I even managed to find a (beautiful) climbing wall and squeeze in some bouldering at the klimhal Mountain Network Amsterdam. Again, even though I was a hopeless Brit, the staff were beyond helpful.
(But not really)
But seriously, one of my most enjoyable days in the city I literally wandered around seeing what I could find. I’m not particularly a night owl, so I chose to see the city as early as I could manage, and see where things took me. (and if I had more time and energy I would have gone on a night trip, this will have to happen next time) I stumbled upon many independent galleries and cafés (and possibly a coffee shop or two). As long as you remember a tram line that can take you back to the station, or the fact that its a circular structure, you’re all good to go. I even managed to find some vegan ice cream, bonus.
I haven’t been doing conventions for long. But I love it just before everyone has arrived.
This was the main objective of my journey. I met Barbara (and my tent) before the convention began. I soon got busy; volunteering with site tasks, setting up camp unloading stock. I enjoy the purpose, meeting new people, taking in the new sites.
I even managed to meet a lady who had just got a job at the Rijksmuseum. It’s safe to say we talked art quite a lot.
The EJC (European Juggling Convention) is the biggest juggling event in Europe. Professional jugglers, street performers and amateur jugglers from all over the world travel to this festival to juggle, exchange tricks and have fun together. If you have never been to a Juggling convention, I recommend you change that.
The city of Almere was founded only 40 years ago and it is well on its way to becoming a big student city and business hub. The city is situated in the Flevopolder, an area of reclaimed land in what used to be the middle of the Zuiderzee bay. Therefore Almere lies 2-5 meters below sea level! The city counts almost 200.000 inhabitants, four districts and one of the largest shopping malls in the Netherlands. It Honestly felt like a city out of a Star Trek movie.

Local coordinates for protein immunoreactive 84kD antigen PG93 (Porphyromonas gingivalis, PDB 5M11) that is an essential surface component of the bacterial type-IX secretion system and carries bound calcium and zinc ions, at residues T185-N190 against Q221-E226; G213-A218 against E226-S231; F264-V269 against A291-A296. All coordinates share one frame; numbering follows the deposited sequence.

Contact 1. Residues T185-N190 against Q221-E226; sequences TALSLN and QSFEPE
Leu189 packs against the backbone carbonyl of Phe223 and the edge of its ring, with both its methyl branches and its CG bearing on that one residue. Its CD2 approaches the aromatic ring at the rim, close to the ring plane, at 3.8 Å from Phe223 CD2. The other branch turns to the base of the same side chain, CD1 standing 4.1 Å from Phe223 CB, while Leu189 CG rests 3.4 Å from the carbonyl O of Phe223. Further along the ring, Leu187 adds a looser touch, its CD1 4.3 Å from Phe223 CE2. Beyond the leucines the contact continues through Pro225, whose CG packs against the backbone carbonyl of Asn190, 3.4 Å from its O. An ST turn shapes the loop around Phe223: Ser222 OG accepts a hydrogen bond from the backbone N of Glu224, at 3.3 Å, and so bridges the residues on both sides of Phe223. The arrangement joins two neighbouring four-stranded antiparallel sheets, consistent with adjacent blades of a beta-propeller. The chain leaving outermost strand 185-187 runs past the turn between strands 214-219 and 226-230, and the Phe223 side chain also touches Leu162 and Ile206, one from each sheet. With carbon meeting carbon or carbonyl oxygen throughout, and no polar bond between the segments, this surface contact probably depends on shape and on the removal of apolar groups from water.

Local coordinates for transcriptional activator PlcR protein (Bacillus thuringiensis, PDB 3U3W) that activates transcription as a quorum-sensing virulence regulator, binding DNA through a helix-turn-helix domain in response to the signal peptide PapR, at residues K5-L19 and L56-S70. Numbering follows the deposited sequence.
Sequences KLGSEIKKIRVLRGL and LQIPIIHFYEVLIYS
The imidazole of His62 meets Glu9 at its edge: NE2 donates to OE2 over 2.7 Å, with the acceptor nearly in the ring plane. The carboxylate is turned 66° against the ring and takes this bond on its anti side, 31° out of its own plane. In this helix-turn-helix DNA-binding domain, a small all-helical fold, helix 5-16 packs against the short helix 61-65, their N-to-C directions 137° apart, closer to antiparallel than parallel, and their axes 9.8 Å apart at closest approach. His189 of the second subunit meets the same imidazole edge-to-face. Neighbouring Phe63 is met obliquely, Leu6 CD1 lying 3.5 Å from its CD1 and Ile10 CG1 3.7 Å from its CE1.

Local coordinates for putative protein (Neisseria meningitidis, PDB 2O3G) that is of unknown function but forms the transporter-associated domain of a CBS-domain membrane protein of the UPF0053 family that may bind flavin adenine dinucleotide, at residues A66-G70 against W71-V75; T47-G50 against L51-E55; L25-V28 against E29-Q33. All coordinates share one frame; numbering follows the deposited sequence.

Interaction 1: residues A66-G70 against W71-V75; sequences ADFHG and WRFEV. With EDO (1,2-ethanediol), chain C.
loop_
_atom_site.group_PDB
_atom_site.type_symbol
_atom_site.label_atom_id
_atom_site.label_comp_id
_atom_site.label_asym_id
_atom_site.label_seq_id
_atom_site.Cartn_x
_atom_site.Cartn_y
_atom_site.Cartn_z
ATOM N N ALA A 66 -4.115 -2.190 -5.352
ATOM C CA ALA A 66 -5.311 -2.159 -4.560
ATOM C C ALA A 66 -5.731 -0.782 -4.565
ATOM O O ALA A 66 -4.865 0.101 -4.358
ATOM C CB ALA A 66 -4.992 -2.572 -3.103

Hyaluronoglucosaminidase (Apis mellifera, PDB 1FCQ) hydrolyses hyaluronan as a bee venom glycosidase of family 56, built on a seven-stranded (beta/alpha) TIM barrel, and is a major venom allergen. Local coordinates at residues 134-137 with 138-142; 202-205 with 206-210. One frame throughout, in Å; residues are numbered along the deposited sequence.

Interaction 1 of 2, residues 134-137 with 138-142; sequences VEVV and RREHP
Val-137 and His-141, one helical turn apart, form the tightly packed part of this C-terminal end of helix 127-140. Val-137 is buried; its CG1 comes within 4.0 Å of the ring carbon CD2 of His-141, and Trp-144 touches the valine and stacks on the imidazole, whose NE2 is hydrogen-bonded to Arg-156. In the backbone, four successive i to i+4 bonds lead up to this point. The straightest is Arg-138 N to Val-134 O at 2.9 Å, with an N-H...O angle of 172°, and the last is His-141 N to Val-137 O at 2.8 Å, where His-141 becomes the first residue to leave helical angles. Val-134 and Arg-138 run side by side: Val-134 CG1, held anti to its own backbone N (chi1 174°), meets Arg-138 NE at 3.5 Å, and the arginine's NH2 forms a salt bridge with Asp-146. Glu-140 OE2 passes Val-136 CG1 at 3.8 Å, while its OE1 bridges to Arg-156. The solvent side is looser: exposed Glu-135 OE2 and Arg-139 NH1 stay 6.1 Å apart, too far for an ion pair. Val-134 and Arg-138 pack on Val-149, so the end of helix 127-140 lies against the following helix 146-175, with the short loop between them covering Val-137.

The convention was held just out of the city centre, in a new sports centre development. and down the road from a strange new residential district (half of which was not yet built and uninhabited).
A special mention has to go to Cafetaria De Heerlijkheid and their fresh, generously portioned food. This is where I ate, whenever I got too lazy to make my own food. Also – ijspressi; who did an awesome array of vegan and non vegan ice cream.
The convention was a joy to experience, well maintained, efficient and friendly. Any issues that arose (of which there is bound to be some when hundreds of people are camping in a field) were quickly dealt with and fixed in stress free manner. (so one morning one of the big tops had flooded; a pipe had burst. So, no more than 4 hours later a digger was on site, a hole was dug, the pipe fixed and everything was right with the world. Whenever something similar happened in most British festivals I’ve been to: the problem was either a)ignored b)quick fixed, only to become worse later or c)required many people to stand around helplessly whilst no one had the time, resources or money to actually do anything. I of course don’t speak for all events, just the ones I have experienced). But one thing is for sure: the Dutch are efficient.